Finally the council will make the momentous decision,
    Some will make statements earning them derision.

    Baugh will pontificate, Wiens will whine, Carolyn will ask questions and Byrd will be fine.

    In the end the vote will be a two to two tie,
    And history repeats, it will be up to Mayor Kai.

    He made a good decision in the case of the hens,
    Let’s just hope Richard doesn’t screw it up again!

  34. Watching the city council meeting now where there will be a public hearing about urban archery. I emailed the council members today with the following message:

    “The general consensus seems to be for allowing urban archery in Harrisonburg. The questions that remain for me are:

    1. What would be the options for deer who don’t die quickly? Bow hunting is not as sure of a kill as rifle hunting, and because the struck deer might have fled to public property or the property of an unwilling neighbor, finishing the deer off and retrieving the carcass might be issues. [In further study after I sent the message, I learned that some wounded deer travel up to 200 yards after struck, meaning that the deer could fall 300 yards from where the hunter shoots (allowing 100 yards for a long-range bow shot). I wonder how many hunters will get permission from every landowner for a fifth of a mile in every direction from where they’re hunting.]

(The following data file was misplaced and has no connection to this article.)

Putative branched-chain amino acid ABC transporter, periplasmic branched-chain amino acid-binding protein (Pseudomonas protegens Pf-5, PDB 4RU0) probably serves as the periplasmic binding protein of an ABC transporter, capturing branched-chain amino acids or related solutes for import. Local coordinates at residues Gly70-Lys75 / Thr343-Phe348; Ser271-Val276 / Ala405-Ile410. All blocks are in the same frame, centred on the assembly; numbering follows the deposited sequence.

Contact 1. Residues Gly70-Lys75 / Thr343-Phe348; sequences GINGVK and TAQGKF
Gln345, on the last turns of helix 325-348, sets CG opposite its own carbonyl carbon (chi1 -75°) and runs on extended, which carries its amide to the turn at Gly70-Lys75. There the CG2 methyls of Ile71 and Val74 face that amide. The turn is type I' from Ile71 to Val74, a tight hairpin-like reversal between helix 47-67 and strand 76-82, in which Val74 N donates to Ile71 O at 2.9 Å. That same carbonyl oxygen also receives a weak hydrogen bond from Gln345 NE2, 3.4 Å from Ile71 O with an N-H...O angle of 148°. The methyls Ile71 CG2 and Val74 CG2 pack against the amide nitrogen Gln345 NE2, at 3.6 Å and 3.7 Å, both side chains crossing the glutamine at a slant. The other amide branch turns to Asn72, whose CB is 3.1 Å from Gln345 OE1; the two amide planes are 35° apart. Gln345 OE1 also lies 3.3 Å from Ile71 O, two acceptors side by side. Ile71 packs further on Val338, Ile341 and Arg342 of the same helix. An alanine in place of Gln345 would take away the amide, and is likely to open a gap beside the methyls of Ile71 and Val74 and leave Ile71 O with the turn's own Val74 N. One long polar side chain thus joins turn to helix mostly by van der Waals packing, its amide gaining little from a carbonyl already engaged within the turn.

2. Is this really going to make any dent in the deer population? It seems that many of the hunters who support this measure are eager to capture trophy bucks, which does little for reducing the number of reproducing deer. That is why some cities (like Christiansburg and Richlands) limit urban archery to anterless deer, which I think is worth considering in Harrisonburg. If the purpose is to reduce deer population, then it needs to emphasize hunting does rather than bucks.